CARMI proposes to study the friction between two cosmologies found in India in medieval times: the cosmological model used by the astronomical tradition of India, and the cosmology found in the Purāṇas, a group of texts sacred in Hinduism.
In the Indian tradition, cosmology falls within the branch of knowledge known as jyotiḥśāstra, which has three divisions: saṃhitā (omens); horā (astrology); and gaṇita (the astral sciences, including astronomy and cosmology).
With CARMI present, the Department of Cross-Cultural and Regional Studies will have experts in all three divisions, creating a unique research environment for the study of all aspects of jyotiḥśāstra. This will be particularly valuable for CARMI.
Historically, the Indian astronomers rejected elements from the Purāṇas contradicting their model, but also incorporated compatible elements. With the astronomer Jñānarāja (1500 CE), this changed; he sought to create a synthesis between the two incompatible cosmologies. He maintained that the sacred Purāṇas could not be contradicted. At the same time, he needed a working science. So he re-interpreted passages from the Purāṇas. This approach had a significant impact on Indian astronomy.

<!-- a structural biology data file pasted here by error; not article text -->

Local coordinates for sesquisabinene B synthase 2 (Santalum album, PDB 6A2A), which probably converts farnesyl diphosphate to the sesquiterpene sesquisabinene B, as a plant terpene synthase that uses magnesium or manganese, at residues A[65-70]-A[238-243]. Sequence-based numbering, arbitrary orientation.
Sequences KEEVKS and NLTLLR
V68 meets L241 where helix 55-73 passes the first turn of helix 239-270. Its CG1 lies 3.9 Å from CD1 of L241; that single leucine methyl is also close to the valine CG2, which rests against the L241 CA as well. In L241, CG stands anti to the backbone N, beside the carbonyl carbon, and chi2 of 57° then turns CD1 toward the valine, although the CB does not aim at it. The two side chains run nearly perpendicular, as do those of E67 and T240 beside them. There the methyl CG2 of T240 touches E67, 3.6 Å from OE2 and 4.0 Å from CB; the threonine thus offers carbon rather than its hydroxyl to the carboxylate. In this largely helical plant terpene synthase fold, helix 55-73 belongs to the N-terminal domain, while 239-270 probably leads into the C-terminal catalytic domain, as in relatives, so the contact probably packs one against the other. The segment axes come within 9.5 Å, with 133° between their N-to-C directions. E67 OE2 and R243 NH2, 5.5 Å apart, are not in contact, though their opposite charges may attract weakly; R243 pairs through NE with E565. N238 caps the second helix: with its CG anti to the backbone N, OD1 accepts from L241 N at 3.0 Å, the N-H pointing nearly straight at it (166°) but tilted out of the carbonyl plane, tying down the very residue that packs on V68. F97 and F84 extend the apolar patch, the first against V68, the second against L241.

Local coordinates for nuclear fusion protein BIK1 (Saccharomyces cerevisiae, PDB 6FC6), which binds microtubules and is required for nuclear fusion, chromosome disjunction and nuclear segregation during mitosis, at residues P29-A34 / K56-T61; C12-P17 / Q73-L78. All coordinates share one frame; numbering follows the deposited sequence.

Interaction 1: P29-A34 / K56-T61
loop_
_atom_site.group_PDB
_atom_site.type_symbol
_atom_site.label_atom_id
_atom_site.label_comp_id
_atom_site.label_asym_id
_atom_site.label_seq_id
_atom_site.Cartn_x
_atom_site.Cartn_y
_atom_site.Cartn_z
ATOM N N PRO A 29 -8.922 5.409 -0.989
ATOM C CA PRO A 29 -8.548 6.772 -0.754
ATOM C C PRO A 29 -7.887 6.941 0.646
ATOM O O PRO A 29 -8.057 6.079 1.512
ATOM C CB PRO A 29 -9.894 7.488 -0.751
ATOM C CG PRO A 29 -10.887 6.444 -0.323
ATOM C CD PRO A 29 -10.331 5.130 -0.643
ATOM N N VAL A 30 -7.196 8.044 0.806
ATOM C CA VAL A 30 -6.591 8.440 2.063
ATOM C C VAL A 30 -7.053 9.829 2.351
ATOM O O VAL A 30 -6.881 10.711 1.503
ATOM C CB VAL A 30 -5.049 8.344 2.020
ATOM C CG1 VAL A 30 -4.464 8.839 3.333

What were the dynamics that led to this approach? Why was it felt necessary to assert the authority of the Purāṇas within the Indian astronomical tradition?
Through a careful investigation of Jñānarāja's sources, CARMI will have an interdisciplinary approach to the understanding of issues arising from the interaction of cosmology, on the one hand, and religion, on the other (that is, two separate subfields of Indology), in medieval India (ca. 1200 to 1500 CE) based on the analysis of primary Sanskrit sources.
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